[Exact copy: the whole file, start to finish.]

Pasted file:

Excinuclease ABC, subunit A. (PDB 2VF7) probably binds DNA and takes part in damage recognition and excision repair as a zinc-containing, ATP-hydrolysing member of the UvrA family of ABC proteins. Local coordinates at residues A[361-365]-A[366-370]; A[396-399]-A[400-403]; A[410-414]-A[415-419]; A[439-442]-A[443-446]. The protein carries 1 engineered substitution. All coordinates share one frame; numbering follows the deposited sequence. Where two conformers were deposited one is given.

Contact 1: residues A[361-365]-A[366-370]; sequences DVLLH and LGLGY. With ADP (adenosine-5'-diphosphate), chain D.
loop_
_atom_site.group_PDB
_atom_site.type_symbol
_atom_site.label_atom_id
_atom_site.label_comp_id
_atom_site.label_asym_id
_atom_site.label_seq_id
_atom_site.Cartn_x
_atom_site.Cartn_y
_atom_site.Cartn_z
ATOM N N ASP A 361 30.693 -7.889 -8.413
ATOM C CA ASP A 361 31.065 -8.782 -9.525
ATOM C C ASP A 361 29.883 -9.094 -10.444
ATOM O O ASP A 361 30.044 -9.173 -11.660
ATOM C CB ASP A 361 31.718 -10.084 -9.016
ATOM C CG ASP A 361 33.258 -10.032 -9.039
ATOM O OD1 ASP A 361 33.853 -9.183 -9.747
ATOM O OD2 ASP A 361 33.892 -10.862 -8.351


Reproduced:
Excinuclease ABC, subunit A. (PDB 2VF7) probably binds DNA and takes part in damage recognition and excision repair as a zinc-containing, ATP-hydrolysing member of the UvrA family of ABC proteins. Local coordinates at residues A[361-365]-A[366-370]; A[396-399]-A[400-403]; A[410-414]-A[415-419]; A[439-442]-A[443-446]. The protein carries 1 engineered substitution. All coordinates share one frame; numbering follows the deposited sequence. Where two conformers were deposited one is given.

Contact 1: residues A[361-365]-A[366-370]; sequences DVLLH and LGLGY. With ADP (adenosine-5'-diphosphate), chain D.
loop_
_atom_site.group_PDB
_atom_site.type_symbol
_atom_site.label_atom_id
_atom_site.label_comp_id
_atom_site.label_asym_id
_atom_site.label_seq_id
_atom_site.Cartn_x
_atom_site.Cartn_y
_atom_site.Cartn_z
ATOM N N ASP A 361 30.693 -7.889 -8.413
ATOM C CA ASP A 361 31.065 -8.782 -9.525
ATOM C C ASP A 361 29.883 -9.094 -10.444
ATOM O O ASP A 361 30.044 -9.173 -11.660
ATOM C CB ASP A 361 31.718 -10.084 -9.016
ATOM C CG ASP A 361 33.258 -10.032 -9.039
ATOM O OD1 ASP A 361 33.853 -9.183 -9.747
ATOM O OD2 ASP A 361 33.892 -10.862 -8.351